The Word for today:
Stand in the Rain very seldom departs from the script(ure), but we thought it appropriate to convey the most remarkable Merry Christmases that we have ever heard…
We must say, before we begin, that there are far more significant issues in the kingdom of God than the form our greetings take. Frankly, we all have bigger fish to fry.
But make no mistake: greetings are a telling detail; while in and of themselves they don't amount to much, they accurately gauge the prevailing cultural winds.
I'm not quite sure what I just saw, but it may have been a turning of the tide.
I'm no historian, so I don't know when our long retreat began. But I know what I have seen -- that since I reached the age of awareness, a dreary and incessant parade has passed before my eyes.
It was the sad and slow attrition of faith. By any measure, in any field -- legislation, adjudication, education, you name it -- the forces of faith have been in retreat across this land that we call home.
It has not been a willing retreat. Certainly it has not been the hasty retreat that we saw in Europe, where Christianity raised the white flag long ago.
But last night, I saw a reversal. I don't know if it will last; I don't know if it's occurring anywhere else; I have no way to tell. But what I can tell is this:
In a high school auditorium, in a small town -- Middleport, New York, USA -- three well-meaning high school teachers (the band, orchestra, and choir directors) carefully toed the p.c. line as they cheerily wished the audience "Happy Holidays" at the conclusion of their particular performances.
And each time they did -- what with my wondering ears did I hear? -- someone in that auditorium, in a voice loud and clear, wished them "Merry Christmas!" in return.
This wasn't just a solitary sniper against the emptiness that the other side has made of Christmas.
It began that way--with just a single voice after the band director's greeting. But after the orchestra director's greeting, two others contributed their proud Merry Christmases to the volley.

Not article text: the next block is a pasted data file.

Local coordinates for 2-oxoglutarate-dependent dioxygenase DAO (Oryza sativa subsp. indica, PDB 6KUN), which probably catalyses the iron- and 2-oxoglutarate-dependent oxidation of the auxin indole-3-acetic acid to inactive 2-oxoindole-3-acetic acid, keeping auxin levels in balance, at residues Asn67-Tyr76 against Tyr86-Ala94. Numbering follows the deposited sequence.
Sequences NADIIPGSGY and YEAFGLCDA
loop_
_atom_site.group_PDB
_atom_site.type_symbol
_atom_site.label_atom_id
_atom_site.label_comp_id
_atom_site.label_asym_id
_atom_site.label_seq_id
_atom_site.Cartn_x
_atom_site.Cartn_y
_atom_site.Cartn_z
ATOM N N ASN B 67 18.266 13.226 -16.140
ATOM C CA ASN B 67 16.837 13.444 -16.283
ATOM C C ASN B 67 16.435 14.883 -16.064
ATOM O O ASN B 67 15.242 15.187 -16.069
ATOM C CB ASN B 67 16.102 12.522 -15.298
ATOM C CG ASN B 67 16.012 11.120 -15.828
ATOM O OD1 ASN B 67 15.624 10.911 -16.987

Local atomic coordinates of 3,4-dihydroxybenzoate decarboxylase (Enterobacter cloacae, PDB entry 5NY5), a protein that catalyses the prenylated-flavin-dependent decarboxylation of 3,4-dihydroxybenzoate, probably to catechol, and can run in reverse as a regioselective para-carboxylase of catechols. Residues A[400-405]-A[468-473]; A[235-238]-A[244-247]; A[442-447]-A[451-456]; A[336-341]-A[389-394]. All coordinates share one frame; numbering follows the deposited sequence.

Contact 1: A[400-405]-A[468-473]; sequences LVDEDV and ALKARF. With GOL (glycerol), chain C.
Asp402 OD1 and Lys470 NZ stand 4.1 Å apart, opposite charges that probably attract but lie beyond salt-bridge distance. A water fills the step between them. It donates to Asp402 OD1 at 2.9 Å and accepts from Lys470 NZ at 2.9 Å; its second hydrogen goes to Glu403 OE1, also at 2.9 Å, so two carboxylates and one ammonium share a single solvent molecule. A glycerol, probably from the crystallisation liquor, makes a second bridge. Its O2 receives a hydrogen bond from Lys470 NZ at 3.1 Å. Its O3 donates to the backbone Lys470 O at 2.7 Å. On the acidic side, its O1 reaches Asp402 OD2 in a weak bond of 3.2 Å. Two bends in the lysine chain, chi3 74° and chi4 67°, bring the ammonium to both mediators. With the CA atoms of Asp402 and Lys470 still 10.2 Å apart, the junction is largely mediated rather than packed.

Then the real fun began. By now they were waiting in ambush. The choir director could barely get the inane p.c. niceties out of her mouth before they were met with a barrage of Merry Christmases.
That first, single shot had inspired a salvo. The rout was on!
It all may have been an aberration. The long retreat might resume today. But if a person here, then there, then wherever you are, were to stand his ground, were to lift her voice, the p.c. crowd would tire, after a while, of the hassle.
School administrators, I am sure, would still be required to constrain their faculty from the brazen lawlessness which reference to Jesus Christ has become in our schools. (A teacher profanely dropping the f-word in class will get a reprimand; a teacher respectfully dropping the JC-word will face a hearing.)
But if we were to keep up the pressure, I'll bet that the directors of bands, orchestras, choirs, and school plays would find a way to avoid "Happy Holidays" by substituting a nondescript "Thanks for attending our performance" -- and leave it at that.
That, I admit, would not signal a major victory for the cause of Christ. But it would be something -- a W to write on the ledger against all the L's recorded there. And if we were to chalk up just a few more W's with it, we would put cultural Christlessness on the defensive, forced to think twice before stammering the empty phrases of their tired creed.
So -- on behalf of a brave, unnamed man in the Royalton-Hartland High School auditorium who directed a chorus for Christ; and on behalf of that chorus, whose voices rose with his -- may I convey to you their very heartfelt Merry Christmas!